The shell serves as both a defense and camouflage!
Spiny Hill Turtle Scientific Classification
- Scientific Name
- Heosemys spinosa
Spiny Hill Turtle Conservation Status
Spiny Hill Turtle Locations
Spiny Hill Turtle Facts
The spiny hill turtle earned its name thanks to its viciously spiky shell and the fact that this Southeast Asian species typically lives at higher elevations.
Found throughout Myanmar, Malaysia, Singapore, and other Southeast Asian countries, spiny hill turtles call the rainforest home and rely on the fallen leaves and debris in this environment for both protection and sustenance. Their elusive and solitary nature — along with the fact that they’re threatened with extinction — means that there are still major gaps in our understanding of their behavior in the wild.
5 Incredible Spiny Hill Turtle Facts!
- The spiny turtle is almost always found at elevations of at least 900 meters above sea level.
- Older members of the species have smoother shells thanks to the spines wearing down over the course of their life.
- The demand for these turtles as pets and food is one of the biggest threats to their ongoing existence in the wild.
- Their difficulty adapting to captivity has made it difficult for researchers to learn more about their behaviors.
- In contrast to species like the leatherback sea turtle — which can lay over a hundred eggs in a single clutch — the spiny hill turtle will typically only lay one or two at a time.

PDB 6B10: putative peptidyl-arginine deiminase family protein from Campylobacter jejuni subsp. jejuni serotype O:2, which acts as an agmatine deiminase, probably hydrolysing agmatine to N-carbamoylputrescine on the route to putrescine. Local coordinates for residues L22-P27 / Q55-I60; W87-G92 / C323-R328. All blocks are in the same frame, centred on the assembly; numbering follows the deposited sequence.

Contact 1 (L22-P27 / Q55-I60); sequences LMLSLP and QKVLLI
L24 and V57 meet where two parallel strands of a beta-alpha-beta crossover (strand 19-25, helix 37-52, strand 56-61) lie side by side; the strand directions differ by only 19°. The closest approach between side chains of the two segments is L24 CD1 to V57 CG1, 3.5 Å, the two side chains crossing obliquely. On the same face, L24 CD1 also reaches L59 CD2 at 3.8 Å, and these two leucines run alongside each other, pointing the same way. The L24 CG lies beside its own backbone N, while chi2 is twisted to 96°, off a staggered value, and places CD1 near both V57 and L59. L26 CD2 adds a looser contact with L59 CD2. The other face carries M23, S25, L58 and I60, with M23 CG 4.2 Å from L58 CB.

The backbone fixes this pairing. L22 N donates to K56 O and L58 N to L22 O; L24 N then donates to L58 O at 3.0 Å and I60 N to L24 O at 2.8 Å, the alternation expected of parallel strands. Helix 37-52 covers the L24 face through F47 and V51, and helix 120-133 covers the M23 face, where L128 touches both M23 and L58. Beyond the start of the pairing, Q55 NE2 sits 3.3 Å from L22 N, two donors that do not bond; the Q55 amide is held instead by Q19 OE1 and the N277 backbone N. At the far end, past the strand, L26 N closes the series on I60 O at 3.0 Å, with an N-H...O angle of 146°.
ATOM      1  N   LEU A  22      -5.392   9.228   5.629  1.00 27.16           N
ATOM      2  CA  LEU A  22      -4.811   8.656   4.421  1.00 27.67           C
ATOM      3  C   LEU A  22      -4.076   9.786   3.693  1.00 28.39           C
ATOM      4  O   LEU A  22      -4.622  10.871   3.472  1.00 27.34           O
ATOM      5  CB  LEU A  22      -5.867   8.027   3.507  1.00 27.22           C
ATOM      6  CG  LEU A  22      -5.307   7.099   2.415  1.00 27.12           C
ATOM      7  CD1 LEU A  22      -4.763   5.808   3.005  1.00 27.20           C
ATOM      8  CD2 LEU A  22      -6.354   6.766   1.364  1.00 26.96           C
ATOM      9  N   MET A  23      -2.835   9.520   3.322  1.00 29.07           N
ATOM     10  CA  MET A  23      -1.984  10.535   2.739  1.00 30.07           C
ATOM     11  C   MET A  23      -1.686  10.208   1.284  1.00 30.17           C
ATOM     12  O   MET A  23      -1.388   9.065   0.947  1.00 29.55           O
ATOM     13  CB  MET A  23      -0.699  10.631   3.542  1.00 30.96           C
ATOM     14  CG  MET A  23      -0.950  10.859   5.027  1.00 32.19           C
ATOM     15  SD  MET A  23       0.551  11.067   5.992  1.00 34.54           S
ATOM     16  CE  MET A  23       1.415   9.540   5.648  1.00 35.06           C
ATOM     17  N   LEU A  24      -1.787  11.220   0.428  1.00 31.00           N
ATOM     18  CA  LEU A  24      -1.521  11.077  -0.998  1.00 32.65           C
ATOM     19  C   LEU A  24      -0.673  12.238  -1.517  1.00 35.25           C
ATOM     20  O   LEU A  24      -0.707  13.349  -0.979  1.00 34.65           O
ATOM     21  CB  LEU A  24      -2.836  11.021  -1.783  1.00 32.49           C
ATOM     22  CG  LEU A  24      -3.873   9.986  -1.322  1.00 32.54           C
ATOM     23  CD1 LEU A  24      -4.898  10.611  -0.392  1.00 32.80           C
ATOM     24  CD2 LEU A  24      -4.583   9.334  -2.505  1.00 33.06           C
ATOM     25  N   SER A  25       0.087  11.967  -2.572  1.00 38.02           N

The scientific name of the spiny hill turtle is Heosemys spinosa, a name that gets right to the point. Heosemys references the spiny hill turtle’s genus within the larger biological taxonomy. Four species of freshwater turtles fall into this group — and that includes the Giant Asian pond turtle, Arakan forest turtle, and yellow-headed temple turtle. Spinosa comes from the Latin word for thorn bush — spina — in a clear reference to the spiky shell that helps this endangered species stand out.
Many scientists consider that there are two types of spiny hill turtles: a “mainland form” that lives in Malaysia, Thailand, and southern Myanmar, and an “insular form” found in Indonesia, the Philippines and Brunei, and Singapore.
The earliest known ancestor of modern turtles was Eunotosaurus, a reptile that existed during the Permian epoch, around 260 million years ago. Eunotosaurus didn’t have a shell but did have the framing for one with wide ribs that shielded the animal’s underside. Recent studies reveal that those wide ribs aided the animal in digging and burrowing by anchoring it to the ground. Eunotosaurus had evolved to be an efficient excavator. The animal was once thought to be a swimmer but the big claws and thick bones would have helped it to withstand compressive forces while burrowing. The powerful, back-facing front limbs and weaker back limbs indicated a master burrower.